Social Media: A Wealth of Information
Posted August 20, 2012by
What do I do with social media information once I have it? Five tips on how to leverage your qualitative research.
We are finding increased opportunity to leverage the power of the social Web for high-impact qualitative research. Whether spontaneous conversations, ad hoc community formation, Web-cam videography, or citizen reporting, a wealth of information is only ever at an arms length, waiting for us to reach out and grab it.
Of course, this raises the obvious question: what do I do with it once I have it?
Discover issues for further exploration
Unlike traditional data collection, social media gives you access to massive amounts of information without requiring prolonged research timelines. This provides an opportunity to identify and assess issues in real time, as they develop and evolve. And that gives you the chance to act quickly, in a way that is relevant and meaningful to your audience.
Identify and define target audiences
Part of the power of social media is that it revolves around people; real, living, breathing, decision making people. Taking the time to listen to what’s being said about things important to your business gives you the opportunity to pinpoint audiences that may otherwise be obscured by historical biases. Audiences begin to show themselves not because you’re looking for them, but because you’re listening to what they have to say well before you know who they are.
Understand the life and language of your consumers
Social media is built around community, and community is built on common language. Listening in on conversations that happen within these social spaces provides insight not only into what’s important to your audience, but how they talk about it. Understanding the words and symbols they employ can affect how you reach out and communicate; and how your audience ultimately responds.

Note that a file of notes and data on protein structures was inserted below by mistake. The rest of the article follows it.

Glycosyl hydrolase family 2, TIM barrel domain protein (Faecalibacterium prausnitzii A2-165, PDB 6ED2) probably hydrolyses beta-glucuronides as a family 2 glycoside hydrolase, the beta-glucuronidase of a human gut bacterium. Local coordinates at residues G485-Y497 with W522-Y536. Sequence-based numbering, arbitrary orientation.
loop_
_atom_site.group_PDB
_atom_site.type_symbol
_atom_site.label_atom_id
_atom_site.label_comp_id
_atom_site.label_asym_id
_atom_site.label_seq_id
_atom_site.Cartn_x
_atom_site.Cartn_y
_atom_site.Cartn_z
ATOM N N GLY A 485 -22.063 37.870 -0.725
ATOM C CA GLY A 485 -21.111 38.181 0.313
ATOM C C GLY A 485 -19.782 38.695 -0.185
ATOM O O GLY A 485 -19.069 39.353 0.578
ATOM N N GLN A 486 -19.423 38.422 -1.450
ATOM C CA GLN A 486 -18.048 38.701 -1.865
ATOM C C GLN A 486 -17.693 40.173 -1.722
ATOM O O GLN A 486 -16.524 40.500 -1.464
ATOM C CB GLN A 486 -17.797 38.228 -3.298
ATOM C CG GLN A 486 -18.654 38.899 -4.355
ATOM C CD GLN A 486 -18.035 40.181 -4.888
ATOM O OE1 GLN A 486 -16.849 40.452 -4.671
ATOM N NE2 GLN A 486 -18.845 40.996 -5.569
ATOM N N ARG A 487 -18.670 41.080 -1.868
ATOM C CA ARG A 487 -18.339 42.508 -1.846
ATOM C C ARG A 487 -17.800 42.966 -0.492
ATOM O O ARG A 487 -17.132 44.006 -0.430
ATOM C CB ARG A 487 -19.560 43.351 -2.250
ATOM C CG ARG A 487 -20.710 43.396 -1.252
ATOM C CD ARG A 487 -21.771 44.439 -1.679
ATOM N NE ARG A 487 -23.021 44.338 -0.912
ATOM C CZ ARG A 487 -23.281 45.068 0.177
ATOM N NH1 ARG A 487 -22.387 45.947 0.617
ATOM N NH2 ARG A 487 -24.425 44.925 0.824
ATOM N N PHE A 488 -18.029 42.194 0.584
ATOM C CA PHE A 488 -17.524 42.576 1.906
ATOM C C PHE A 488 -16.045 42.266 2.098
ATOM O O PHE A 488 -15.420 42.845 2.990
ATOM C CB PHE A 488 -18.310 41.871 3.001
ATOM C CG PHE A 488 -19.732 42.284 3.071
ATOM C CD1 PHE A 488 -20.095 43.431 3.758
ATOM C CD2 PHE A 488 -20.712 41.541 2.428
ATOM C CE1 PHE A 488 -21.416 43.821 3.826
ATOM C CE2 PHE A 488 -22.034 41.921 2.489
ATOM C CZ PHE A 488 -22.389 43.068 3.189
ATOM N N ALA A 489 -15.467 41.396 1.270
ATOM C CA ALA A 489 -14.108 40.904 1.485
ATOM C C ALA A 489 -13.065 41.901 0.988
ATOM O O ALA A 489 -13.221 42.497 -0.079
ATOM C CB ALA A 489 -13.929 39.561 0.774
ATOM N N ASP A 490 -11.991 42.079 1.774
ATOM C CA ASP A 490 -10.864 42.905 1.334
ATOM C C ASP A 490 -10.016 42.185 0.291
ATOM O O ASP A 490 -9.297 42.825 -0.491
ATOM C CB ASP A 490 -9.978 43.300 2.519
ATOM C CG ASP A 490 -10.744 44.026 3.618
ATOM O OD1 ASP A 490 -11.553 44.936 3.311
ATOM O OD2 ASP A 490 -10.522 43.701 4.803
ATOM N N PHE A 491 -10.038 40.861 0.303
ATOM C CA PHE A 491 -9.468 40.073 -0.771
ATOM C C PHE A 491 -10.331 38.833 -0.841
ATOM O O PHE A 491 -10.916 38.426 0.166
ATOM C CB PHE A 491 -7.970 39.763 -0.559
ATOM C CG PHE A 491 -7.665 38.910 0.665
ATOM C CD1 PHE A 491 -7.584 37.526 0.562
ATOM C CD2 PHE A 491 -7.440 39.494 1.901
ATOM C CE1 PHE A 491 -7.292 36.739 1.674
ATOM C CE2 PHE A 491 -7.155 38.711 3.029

Supplement traditional research BEFORE taking on a major initiative
Perhaps one of the most important benefits social media analysis provides is the opportunity to corroborate and enhance traditional qualitative research before making high stakes decisions. Social media analysis gives you qualitative information on a quantitative scale; and that means plenty of opportunity to support or refute current assumptions about a range of critical business questions.
More than just a trend
While we won’t go so far as to say social media analysis is a replacement for time-tested qualitative methods, it is without doubt a very powerful tool in a rapidly changing landscape--one that belongs in every business toolkit.